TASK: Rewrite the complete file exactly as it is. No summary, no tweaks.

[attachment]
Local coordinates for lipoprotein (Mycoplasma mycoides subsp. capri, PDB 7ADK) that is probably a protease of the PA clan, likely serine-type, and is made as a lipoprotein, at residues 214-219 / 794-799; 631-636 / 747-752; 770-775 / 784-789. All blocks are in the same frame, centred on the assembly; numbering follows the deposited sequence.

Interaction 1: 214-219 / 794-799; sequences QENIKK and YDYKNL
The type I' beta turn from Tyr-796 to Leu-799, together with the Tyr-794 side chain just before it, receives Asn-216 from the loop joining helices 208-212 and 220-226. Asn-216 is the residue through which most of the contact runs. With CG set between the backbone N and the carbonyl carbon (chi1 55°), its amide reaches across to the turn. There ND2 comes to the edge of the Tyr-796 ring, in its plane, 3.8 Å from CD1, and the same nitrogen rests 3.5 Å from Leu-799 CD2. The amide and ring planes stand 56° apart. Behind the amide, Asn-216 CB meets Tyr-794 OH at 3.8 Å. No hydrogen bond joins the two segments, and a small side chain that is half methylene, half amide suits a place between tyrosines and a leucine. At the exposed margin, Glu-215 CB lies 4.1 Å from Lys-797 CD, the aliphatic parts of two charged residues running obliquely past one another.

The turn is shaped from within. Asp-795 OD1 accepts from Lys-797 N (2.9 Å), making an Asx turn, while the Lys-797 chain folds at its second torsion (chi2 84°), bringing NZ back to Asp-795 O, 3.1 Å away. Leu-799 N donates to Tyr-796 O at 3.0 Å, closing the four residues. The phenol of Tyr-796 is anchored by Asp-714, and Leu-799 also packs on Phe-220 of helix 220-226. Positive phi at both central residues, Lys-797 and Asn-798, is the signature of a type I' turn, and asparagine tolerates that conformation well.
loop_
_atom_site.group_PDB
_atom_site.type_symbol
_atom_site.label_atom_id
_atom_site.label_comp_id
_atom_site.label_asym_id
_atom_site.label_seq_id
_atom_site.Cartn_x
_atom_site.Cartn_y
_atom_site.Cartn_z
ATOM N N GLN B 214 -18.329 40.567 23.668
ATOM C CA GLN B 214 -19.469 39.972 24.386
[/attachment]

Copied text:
Local coordinates for lipoprotein (Mycoplasma mycoides subsp. capri, PDB 7ADK) that is probably a protease of the PA clan, likely serine-type, and is made as a lipoprotein, at residues 214-219 / 794-799; 631-636 / 747-752; 770-775 / 784-789. All blocks are in the same frame, centred on the assembly; numbering follows the deposited sequence.

Interaction 1: 214-219 / 794-799; sequences QENIKK and YDYKNL
The type I' beta turn from Tyr-796 to Leu-799, together with the Tyr-794 side chain just before it, receives Asn-216 from the loop joining helices 208-212 and 220-226. Asn-216 is the residue through which most of the contact runs. With CG set between the backbone N and the carbonyl carbon (chi1 55°), its amide reaches across to the turn. There ND2 comes to the edge of the Tyr-796 ring, in its plane, 3.8 Å from CD1, and the same nitrogen rests 3.5 Å from Leu-799 CD2. The amide and ring planes stand 56° apart. Behind the amide, Asn-216 CB meets Tyr-794 OH at 3.8 Å. No hydrogen bond joins the two segments, and a small side chain that is half methylene, half amide suits a place between tyrosines and a leucine. At the exposed margin, Glu-215 CB lies 4.1 Å from Lys-797 CD, the aliphatic parts of two charged residues running obliquely past one another.

The turn is shaped from within. Asp-795 OD1 accepts from Lys-797 N (2.9 Å), making an Asx turn, while the Lys-797 chain folds at its second torsion (chi2 84°), bringing NZ back to Asp-795 O, 3.1 Å away. Leu-799 N donates to Tyr-796 O at 3.0 Å, closing the four residues. The phenol of Tyr-796 is anchored by Asp-714, and Leu-799 also packs on Phe-220 of helix 220-226. Positive phi at both central residues, Lys-797 and Asn-798, is the signature of a type I' turn, and asparagine tolerates that conformation well.
loop_
_atom_site.group_PDB
_atom_site.type_symbol
_atom_site.label_atom_id
_atom_site.label_comp_id
_atom_site.label_asym_id
_atom_site.label_seq_id
_atom_site.Cartn_x
_atom_site.Cartn_y
_atom_site.Cartn_z
ATOM N N GLN B 214 -18.329 40.567 23.668
ATOM C CA GLN B 214 -19.469 39.972 24.386